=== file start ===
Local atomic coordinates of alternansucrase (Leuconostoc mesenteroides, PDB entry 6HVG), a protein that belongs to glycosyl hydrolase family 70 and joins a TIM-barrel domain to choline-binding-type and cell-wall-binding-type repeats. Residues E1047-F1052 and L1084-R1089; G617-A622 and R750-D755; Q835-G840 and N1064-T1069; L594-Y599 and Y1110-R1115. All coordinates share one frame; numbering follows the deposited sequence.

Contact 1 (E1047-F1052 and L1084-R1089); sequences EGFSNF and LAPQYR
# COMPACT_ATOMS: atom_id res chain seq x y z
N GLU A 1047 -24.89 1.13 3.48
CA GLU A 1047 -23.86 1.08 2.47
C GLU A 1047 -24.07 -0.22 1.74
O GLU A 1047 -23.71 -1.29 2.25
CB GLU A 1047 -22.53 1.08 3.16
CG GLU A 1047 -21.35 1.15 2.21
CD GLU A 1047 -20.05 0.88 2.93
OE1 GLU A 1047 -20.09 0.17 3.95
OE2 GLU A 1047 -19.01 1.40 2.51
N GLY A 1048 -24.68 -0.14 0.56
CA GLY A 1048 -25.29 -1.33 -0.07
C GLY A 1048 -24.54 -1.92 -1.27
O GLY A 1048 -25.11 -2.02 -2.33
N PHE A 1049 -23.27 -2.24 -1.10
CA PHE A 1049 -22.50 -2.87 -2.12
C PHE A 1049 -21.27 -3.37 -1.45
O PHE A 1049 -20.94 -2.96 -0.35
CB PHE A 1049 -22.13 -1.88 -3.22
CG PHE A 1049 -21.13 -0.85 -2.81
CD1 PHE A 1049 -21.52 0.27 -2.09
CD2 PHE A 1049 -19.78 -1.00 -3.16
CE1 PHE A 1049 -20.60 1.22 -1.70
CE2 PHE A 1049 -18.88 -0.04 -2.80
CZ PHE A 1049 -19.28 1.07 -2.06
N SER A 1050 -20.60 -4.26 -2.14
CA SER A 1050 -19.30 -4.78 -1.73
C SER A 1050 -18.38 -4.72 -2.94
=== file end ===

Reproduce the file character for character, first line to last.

Local atomic coordinates of alternansucrase (Leuconostoc mesenteroides, PDB entry 6HVG), a protein that belongs to glycosyl hydrolase family 70 and joins a TIM-barrel domain to choline-binding-type and cell-wall-binding-type repeats. Residues E1047-F1052 and L1084-R1089; G617-A622 and R750-D755; Q835-G840 and N1064-T1069; L594-Y599 and Y1110-R1115. All coordinates share one frame; numbering follows the deposited sequence.

Contact 1 (E1047-F1052 and L1084-R1089); sequences EGFSNF and LAPQYR
# COMPACT_ATOMS: atom_id res chain seq x y z
N GLU A 1047 -24.89 1.13 3.48
CA GLU A 1047 -23.86 1.08 2.47
C GLU A 1047 -24.07 -0.22 1.74
O GLU A 1047 -23.71 -1.29 2.25
CB GLU A 1047 -22.53 1.08 3.16
CG GLU A 1047 -21.35 1.15 2.21
CD GLU A 1047 -20.05 0.88 2.93
OE1 GLU A 1047 -20.09 0.17 3.95
OE2 GLU A 1047 -19.01 1.40 2.51
N GLY A 1048 -24.68 -0.14 0.56
CA GLY A 1048 -25.29 -1.33 -0.07
C GLY A 1048 -24.54 -1.92 -1.27
O GLY A 1048 -25.11 -2.02 -2.33
N PHE A 1049 -23.27 -2.24 -1.10
CA PHE A 1049 -22.50 -2.87 -2.12
C PHE A 1049 -21.27 -3.37 -1.45
O PHE A 1049 -20.94 -2.96 -0.35
CB PHE A 1049 -22.13 -1.88 -3.22
CG PHE A 1049 -21.13 -0.85 -2.81
CD1 PHE A 1049 -21.52 0.27 -2.09
CD2 PHE A 1049 -19.78 -1.00 -3.16
CE1 PHE A 1049 -20.60 1.22 -1.70
CE2 PHE A 1049 -18.88 -0.04 -2.80
CZ PHE A 1049 -19.28 1.07 -2.06
N SER A 1050 -20.60 -4.26 -2.14
CA SER A 1050 -19.30 -4.78 -1.73
C SER A 1050 -18.38 -4.72 -2.94